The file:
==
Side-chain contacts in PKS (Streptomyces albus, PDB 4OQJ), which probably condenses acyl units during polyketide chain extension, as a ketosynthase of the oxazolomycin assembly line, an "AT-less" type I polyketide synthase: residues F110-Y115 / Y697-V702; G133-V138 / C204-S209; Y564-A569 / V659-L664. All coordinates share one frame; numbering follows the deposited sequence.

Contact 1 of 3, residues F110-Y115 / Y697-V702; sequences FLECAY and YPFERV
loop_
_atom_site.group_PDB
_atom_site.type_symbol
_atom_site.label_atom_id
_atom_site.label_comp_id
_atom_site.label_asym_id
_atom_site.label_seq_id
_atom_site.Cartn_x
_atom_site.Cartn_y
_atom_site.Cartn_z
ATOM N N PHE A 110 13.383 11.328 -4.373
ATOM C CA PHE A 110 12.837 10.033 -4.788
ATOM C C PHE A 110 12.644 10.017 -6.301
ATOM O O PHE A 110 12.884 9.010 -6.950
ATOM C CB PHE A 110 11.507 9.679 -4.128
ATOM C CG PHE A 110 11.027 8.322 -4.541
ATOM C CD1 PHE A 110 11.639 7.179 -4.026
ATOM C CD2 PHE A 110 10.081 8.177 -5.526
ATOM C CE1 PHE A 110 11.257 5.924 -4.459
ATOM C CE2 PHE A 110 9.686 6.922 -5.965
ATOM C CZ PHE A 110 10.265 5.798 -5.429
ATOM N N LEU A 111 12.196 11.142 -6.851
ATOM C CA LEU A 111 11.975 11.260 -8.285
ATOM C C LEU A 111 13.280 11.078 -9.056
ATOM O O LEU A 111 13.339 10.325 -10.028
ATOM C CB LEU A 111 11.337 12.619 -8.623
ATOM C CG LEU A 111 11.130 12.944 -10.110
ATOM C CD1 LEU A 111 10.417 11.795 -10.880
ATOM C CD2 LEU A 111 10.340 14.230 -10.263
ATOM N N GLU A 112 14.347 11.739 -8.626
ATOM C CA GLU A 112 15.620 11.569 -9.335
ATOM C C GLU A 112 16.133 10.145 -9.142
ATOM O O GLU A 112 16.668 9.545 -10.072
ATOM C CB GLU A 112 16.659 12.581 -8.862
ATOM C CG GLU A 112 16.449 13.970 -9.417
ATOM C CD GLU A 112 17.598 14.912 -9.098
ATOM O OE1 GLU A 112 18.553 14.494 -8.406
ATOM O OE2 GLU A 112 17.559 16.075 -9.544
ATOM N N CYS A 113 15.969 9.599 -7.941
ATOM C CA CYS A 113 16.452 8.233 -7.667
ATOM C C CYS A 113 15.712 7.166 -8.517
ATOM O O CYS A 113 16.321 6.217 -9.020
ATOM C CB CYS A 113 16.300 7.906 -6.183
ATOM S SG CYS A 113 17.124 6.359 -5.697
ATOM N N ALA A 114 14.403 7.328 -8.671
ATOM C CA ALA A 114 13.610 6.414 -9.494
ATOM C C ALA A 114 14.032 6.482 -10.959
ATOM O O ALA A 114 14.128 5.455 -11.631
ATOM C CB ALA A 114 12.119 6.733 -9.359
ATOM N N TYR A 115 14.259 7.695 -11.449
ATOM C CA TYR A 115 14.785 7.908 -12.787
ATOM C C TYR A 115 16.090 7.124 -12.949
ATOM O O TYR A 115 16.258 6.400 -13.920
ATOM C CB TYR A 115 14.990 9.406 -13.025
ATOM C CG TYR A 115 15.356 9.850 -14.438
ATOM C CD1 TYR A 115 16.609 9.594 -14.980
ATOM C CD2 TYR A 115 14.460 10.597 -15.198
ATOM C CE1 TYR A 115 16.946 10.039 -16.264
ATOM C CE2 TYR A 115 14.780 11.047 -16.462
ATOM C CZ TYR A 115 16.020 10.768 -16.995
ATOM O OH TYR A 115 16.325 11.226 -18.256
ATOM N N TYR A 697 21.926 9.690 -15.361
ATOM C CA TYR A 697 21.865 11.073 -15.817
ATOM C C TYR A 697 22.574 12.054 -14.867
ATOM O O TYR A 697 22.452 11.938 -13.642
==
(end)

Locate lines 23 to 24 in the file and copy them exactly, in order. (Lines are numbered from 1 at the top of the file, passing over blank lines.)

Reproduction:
ATOM C CZ PHE A 110 10.265 5.798 -5.429
ATOM N N LEU A 111 12.196 11.142 -6.851